You can wirelessly communicate with people on the other side of the world in real time, but it’s still impossible for a submarine to talk to an airplane. They both use systems designed for their environment, and those systems aren’t compatible. At least, they weren’t until now. Researchers from MIT have developed a technology to link the underwater world with the open air.
Can submarines be used to stop typhoons?
We usually accept it as a given that we can’t change the weather. When it comes to extreme situations like hurricanes or earthquakes, such disasters are labeled “acts of god” because we generally feel helpless to in the face of nature’s wrath. But recently an ambitious Japanese manufacturing firm Ise Kogyo has boldly claimed that they can help weaken the impact of typhoons. And even more surprising, the company’s weapon of choice is the submarine.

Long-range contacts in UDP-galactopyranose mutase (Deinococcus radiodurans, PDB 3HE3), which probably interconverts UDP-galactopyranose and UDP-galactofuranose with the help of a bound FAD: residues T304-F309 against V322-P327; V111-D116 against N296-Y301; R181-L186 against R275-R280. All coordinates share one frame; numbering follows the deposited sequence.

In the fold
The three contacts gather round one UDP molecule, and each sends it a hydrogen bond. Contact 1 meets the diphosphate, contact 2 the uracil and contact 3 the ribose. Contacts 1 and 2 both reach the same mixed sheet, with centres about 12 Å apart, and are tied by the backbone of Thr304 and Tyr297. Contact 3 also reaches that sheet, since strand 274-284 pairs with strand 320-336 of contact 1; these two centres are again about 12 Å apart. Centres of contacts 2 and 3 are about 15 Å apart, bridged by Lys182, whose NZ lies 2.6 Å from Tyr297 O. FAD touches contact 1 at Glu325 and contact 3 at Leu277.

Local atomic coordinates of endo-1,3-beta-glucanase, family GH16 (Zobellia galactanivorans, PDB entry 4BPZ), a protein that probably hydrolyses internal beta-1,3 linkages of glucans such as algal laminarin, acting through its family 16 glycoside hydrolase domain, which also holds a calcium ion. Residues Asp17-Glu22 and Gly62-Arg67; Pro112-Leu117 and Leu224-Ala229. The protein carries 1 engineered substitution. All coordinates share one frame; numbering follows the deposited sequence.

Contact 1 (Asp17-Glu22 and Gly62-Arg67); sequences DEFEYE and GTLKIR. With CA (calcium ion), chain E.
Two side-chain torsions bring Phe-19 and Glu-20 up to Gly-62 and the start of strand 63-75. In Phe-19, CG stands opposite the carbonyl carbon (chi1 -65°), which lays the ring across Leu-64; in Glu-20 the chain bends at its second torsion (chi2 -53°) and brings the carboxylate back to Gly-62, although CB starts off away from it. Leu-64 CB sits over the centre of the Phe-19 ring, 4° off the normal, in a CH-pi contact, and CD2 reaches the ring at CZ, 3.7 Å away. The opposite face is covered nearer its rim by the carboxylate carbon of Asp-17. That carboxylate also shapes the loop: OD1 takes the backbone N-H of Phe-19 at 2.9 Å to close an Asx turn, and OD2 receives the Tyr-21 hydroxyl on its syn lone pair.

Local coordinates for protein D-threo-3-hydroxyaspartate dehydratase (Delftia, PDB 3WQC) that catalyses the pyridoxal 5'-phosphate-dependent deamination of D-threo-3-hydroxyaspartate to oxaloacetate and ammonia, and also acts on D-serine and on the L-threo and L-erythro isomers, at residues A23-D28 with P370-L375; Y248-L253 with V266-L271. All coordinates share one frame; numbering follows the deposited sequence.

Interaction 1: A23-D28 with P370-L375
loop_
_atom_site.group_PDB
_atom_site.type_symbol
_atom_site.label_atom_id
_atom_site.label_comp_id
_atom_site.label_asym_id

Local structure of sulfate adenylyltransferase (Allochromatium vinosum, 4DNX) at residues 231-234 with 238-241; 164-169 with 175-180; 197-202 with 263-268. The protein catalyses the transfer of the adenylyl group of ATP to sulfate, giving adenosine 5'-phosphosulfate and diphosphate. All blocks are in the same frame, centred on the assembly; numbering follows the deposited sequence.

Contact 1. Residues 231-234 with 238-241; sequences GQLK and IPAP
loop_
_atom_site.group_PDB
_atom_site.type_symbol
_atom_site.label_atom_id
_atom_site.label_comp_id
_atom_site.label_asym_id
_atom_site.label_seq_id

MIT researchers have designed a new robotic underwater vehicle that can hover in place like a helicopter — an invaluable tool for deepwater oil explorers, marine archaeologists, oceanographers and others.
For the first time, researchers at North Carolina State University have demonstrated that microscopic “two-faced” spheres whose halves are physically or chemically different – so-called Janus particles – will move like stealthy submarines when an alternating electrical field is applied to liquid surrounding the particles.